Chris Whitehead’s latest release South Gare is an examination of the sonic space that exists between the industrial and natural worlds. The title South Gare refers to a north-eastern coastal area in England. Here a gare, breakwater, presides over an area of reclaimed land on the River Tees. This is an area under pressure, where the creatures residing in the sand dunes and mud flats are forced to coexist with the factories nearby. Whitehead describes the division within the landscape as a place where the “skyline is dominated by industry … yet the Gare is popular with birdwatchers and walkers”. It is within this bleak space that Whitehead explores the sonic overlap of the two zones. Listening to the tone of South Gare we are privy to a sense of unease that exists there; the threat of industrial expansion being ever-present.

South Gare is divided into three sections: Dunes, Skeletons, Tides. In each track we hear the juxtaposition, or collision, of natural and industrial sounds. It is to Whitehead’s credit that the sounds never overwhelm each other.

Dunes quickly establishes the overall mood of the release. Listening to the initial sound of wind passing through dune grass we become aware that it also relays sounds from the neighbouring factories. As the track progresses the sounds of coastal birds and waves intermingle with the signals of trucks and other activities from the industrial zone.

Dunes

In Skeleton Whitehead proceeds to interact with the detritus around him. Following in the tradition of Westerkamp he strikes certain objects, experimenting with their pitch and resonance. The resulting sounds lack reverberation, as if they were played in an area with a limited, or stagnant, atmosphere. The lack of other distinct sounds during this piece accentuates the desolation of the area.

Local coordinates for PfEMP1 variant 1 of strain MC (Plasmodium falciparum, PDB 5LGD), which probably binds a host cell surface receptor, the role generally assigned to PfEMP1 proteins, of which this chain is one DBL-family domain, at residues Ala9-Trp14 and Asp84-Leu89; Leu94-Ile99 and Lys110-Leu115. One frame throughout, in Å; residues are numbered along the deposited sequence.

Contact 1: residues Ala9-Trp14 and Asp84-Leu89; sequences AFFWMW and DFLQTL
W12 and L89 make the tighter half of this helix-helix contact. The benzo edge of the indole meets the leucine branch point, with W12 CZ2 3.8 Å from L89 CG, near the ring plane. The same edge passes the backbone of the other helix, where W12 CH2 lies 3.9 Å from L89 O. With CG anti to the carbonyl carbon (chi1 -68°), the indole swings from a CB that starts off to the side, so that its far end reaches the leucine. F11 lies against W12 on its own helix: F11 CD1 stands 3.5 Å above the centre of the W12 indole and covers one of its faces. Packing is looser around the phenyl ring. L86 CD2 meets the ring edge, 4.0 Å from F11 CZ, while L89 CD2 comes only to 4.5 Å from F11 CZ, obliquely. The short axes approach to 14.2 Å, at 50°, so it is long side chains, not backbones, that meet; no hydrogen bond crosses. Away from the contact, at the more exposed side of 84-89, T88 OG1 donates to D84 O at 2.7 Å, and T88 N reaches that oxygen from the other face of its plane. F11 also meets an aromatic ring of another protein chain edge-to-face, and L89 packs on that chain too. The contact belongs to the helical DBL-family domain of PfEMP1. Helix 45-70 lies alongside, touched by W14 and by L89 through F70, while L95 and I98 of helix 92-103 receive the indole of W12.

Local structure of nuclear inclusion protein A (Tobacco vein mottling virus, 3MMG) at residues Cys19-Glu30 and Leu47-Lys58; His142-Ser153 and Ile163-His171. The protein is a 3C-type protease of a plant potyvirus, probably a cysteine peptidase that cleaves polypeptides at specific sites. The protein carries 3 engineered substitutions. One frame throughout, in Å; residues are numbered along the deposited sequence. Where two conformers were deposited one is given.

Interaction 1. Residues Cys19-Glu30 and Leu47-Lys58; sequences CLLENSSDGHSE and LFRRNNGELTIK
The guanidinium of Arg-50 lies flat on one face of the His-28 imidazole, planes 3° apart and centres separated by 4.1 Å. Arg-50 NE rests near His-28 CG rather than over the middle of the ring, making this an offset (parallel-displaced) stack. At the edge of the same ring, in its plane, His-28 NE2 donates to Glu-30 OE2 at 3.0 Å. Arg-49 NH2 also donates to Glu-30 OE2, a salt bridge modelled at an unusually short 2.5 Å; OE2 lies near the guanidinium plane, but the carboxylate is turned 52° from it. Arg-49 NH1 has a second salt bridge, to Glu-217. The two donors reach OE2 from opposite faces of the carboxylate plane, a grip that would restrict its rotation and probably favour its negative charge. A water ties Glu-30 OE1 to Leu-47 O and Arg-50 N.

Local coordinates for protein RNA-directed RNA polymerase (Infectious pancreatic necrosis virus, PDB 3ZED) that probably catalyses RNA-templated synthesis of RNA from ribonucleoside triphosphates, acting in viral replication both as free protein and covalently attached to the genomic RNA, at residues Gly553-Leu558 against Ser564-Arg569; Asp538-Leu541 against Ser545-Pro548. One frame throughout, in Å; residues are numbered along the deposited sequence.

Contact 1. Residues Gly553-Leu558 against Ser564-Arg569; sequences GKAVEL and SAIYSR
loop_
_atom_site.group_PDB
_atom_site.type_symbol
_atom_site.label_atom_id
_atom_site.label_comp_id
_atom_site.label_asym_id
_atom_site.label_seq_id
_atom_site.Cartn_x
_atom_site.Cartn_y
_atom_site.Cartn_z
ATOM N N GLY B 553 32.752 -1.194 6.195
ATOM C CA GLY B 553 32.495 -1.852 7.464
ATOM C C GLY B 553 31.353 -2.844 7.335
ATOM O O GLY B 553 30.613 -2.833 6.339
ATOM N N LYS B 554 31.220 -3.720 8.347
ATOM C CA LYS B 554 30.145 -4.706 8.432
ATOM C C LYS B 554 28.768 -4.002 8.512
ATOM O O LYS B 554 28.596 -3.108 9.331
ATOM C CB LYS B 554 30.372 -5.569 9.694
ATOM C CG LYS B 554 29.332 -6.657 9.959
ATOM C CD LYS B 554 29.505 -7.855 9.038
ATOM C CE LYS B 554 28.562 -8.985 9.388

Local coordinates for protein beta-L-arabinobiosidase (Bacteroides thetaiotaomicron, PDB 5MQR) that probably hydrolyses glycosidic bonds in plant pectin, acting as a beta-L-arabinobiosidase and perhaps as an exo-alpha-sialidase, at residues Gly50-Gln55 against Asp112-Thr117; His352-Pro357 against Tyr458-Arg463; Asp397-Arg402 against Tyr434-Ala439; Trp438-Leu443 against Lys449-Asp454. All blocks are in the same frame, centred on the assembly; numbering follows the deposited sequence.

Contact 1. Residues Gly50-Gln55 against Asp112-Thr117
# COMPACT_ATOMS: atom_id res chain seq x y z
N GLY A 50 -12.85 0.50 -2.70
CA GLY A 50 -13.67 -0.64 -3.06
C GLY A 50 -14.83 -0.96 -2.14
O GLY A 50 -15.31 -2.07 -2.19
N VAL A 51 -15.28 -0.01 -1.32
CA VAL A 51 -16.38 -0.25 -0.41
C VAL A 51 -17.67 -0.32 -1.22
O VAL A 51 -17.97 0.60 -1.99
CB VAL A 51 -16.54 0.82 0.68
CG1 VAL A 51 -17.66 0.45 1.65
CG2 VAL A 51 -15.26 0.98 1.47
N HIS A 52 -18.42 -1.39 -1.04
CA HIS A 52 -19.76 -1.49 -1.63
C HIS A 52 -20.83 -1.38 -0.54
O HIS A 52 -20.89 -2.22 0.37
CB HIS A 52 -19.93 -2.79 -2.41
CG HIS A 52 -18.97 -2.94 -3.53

The 'instrument' used to record Skeleton

Tides is perhaps the most processed of the three tracks*. It is also the track where Whitehead’s environmental concerns become more apparent. Sea-side sounds normally associated with tranquillity, such as the lapping of waves and the call of sea-gulls, are layered with a low steady rumble emanating from the factories. As the track progresses this rumble increases in volume, threatening the natural elements in the field recordings. With the amplification of this industrial drone Whitehead brings us towards his sonic interpretation of an environmental tipping point.

Tides: Paddy's Hole

Through the combination of both modified and unmodified field recordings from this region Whitehead has created an unsettling examination of the era in which we live. In South Gare Whitehead utilises sounds from a localised region to illustrate the environmental challenges we now face globally. South Gare‘s collection of sounds, it’s interpretation of the soundscape, and its post-apocalyptic tone resonates with the audience long after it finishes, making it an extremely worthwhile listening experience.

-Jay-Dea Lopez

*Interestingly there is no sound processing at all in South Gare apart from some pitch shifting of a drone in the track Tides in order to make a kind of three note tune. The rest is layering and EQ.